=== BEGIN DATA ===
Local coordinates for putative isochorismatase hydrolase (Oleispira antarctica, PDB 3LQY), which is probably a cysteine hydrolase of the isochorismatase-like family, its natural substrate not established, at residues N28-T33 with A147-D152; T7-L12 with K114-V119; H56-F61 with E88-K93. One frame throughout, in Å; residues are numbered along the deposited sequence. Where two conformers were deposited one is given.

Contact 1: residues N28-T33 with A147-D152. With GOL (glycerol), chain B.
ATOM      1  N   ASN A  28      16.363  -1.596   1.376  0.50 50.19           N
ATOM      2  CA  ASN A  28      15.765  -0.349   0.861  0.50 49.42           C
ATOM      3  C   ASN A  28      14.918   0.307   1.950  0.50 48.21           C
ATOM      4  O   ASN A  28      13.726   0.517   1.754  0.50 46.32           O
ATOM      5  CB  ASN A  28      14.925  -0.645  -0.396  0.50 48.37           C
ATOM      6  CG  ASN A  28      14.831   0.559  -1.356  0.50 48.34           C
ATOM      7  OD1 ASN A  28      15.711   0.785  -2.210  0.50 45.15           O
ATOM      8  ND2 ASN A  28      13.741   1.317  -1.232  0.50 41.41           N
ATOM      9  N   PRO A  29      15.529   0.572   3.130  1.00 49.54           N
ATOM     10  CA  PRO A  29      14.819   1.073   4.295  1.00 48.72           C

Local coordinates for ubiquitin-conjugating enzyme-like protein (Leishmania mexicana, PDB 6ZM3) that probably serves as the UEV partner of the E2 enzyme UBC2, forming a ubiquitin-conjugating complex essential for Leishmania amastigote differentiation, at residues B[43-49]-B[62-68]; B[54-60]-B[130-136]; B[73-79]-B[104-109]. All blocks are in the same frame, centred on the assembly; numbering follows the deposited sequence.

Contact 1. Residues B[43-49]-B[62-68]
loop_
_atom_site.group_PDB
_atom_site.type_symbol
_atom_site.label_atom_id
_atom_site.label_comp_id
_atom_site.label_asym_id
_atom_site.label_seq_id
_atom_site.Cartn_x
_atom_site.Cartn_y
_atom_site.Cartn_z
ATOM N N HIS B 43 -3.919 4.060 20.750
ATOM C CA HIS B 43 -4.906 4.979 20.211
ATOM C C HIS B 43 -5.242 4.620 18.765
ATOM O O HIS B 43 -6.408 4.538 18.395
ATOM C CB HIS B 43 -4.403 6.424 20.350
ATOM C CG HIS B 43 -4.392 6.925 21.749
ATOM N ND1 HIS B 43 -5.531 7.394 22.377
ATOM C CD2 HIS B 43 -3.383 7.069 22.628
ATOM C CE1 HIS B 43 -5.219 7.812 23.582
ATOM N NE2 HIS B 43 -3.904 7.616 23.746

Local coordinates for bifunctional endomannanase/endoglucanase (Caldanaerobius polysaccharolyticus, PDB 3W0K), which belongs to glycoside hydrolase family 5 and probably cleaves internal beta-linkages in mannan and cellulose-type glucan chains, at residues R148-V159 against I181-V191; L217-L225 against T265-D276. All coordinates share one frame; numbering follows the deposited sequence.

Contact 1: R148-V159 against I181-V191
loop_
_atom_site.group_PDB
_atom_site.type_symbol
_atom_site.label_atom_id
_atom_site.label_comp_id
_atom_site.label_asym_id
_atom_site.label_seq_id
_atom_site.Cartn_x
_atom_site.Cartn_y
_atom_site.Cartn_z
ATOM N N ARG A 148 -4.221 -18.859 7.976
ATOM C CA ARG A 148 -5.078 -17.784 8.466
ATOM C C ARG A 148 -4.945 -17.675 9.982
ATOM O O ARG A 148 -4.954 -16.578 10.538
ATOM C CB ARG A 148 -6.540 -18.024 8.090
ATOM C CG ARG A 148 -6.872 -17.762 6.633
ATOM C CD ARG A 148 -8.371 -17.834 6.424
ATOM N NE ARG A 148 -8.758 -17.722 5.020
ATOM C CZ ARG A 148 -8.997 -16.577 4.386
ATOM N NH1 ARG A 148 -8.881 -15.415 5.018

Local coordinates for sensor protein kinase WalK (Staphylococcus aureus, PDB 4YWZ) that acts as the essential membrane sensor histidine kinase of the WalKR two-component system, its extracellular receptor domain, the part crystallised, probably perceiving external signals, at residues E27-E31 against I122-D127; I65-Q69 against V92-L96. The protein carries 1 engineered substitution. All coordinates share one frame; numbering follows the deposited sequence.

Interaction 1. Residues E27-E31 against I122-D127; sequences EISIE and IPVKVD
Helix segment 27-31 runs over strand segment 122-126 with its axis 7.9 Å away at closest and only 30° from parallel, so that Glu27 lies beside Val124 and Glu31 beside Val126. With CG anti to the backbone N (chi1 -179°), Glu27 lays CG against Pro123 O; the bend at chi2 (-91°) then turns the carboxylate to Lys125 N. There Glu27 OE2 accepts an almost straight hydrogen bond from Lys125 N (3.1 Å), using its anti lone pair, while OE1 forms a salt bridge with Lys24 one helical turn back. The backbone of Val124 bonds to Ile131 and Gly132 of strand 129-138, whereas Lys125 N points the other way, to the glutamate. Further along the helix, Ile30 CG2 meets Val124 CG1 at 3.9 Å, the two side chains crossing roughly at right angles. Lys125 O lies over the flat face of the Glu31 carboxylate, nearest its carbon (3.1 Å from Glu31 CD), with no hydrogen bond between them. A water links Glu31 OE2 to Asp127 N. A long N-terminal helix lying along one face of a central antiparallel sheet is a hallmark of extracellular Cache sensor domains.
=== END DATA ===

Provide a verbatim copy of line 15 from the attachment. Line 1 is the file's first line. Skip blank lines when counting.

loop_